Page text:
Greenhouse Emissions Jumped 6% in 2010
Greenhouse gas emissions saw a 6 percent jump in 2010, their largest one-year rise, according to new data from the Department of Energy’s Oak Ridge National Lab.
This means that emissions are now rising faster than the worst-case scenarios envisioned by the Intergovernmental Panel on Climate Change in its 2007 report, according to Brad Plumer of the Washington Post.
If emissions keep rising at this pace, the world would heat up by 5.3°C by 2100, according to an average prediction from an MIT study quoted by Plumer. The same study says there is a 9 percent chance that temperatures could rise by more than 7°C.
Results released in May by the International Energy Agency calculated the 2010 rise in emissions at 5 percent from 2008 levels, a full point lower over a two-year period than the one-year increase figures just released by Oak Ridge.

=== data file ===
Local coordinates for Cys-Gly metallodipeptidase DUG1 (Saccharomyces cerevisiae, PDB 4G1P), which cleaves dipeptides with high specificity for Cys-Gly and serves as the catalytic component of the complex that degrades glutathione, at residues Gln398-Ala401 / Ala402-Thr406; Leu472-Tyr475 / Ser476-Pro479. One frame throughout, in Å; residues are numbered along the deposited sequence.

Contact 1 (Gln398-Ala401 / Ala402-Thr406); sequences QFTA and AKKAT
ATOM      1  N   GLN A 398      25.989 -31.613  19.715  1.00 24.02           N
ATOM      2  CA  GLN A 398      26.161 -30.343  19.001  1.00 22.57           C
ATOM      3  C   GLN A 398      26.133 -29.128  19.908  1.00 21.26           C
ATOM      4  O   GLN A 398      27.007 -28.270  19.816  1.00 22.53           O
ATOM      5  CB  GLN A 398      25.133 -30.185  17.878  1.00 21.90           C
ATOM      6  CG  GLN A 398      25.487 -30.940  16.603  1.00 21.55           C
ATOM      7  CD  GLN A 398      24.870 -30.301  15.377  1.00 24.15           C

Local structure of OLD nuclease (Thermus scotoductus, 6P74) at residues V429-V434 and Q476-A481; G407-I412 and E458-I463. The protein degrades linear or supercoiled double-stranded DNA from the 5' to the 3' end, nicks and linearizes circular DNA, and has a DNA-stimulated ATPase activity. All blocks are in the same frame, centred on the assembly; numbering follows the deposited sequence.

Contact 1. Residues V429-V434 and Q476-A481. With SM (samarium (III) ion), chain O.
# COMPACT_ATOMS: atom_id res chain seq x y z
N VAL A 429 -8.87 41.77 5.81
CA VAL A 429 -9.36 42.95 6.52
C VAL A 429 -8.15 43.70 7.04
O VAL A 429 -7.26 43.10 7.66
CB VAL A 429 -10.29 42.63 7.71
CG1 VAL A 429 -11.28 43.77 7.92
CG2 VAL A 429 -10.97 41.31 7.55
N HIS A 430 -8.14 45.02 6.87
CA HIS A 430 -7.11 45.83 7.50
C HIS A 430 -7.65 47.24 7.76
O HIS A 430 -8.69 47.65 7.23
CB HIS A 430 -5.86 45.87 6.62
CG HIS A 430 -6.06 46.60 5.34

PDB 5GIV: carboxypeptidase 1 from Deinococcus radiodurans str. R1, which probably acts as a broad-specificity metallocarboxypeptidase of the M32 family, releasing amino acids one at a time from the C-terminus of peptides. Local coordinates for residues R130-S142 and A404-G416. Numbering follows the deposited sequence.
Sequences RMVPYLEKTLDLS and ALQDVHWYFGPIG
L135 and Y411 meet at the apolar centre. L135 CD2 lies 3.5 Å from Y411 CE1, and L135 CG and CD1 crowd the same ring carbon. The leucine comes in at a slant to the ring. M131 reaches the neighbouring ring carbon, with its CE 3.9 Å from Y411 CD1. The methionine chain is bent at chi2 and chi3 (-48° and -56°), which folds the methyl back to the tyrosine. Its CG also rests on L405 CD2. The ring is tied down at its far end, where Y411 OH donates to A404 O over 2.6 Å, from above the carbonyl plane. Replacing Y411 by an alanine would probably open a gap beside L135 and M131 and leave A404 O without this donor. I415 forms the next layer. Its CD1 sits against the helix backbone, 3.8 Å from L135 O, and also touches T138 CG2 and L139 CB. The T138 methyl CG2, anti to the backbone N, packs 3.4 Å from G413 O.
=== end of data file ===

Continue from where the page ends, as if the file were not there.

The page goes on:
At the time, the IEA said that even their less drastic figures would make it “extremely challenging” to prevent global temperature rising to dangerous levels.
Picture credit: Osccarr
Energy Manager News
- Commercial Refrigeration Benefits from Efficiency and Environmental Efforts
- TechNavio Releases Commercial AC Report
- Dubuque Meeting Hears About Energy Audits
- Science-Based Targets Inspire a Smarter Investment Strategy in Retail
- Missouri Lawmakers Resume Debate on Utility Rate Hikes
- Wake Forest Drops Its Residential and C&I Electric Rates
- Submissions Now Accepted for Energy Manager Today Awards
- New York City Study Conclusion: Benchmarking Works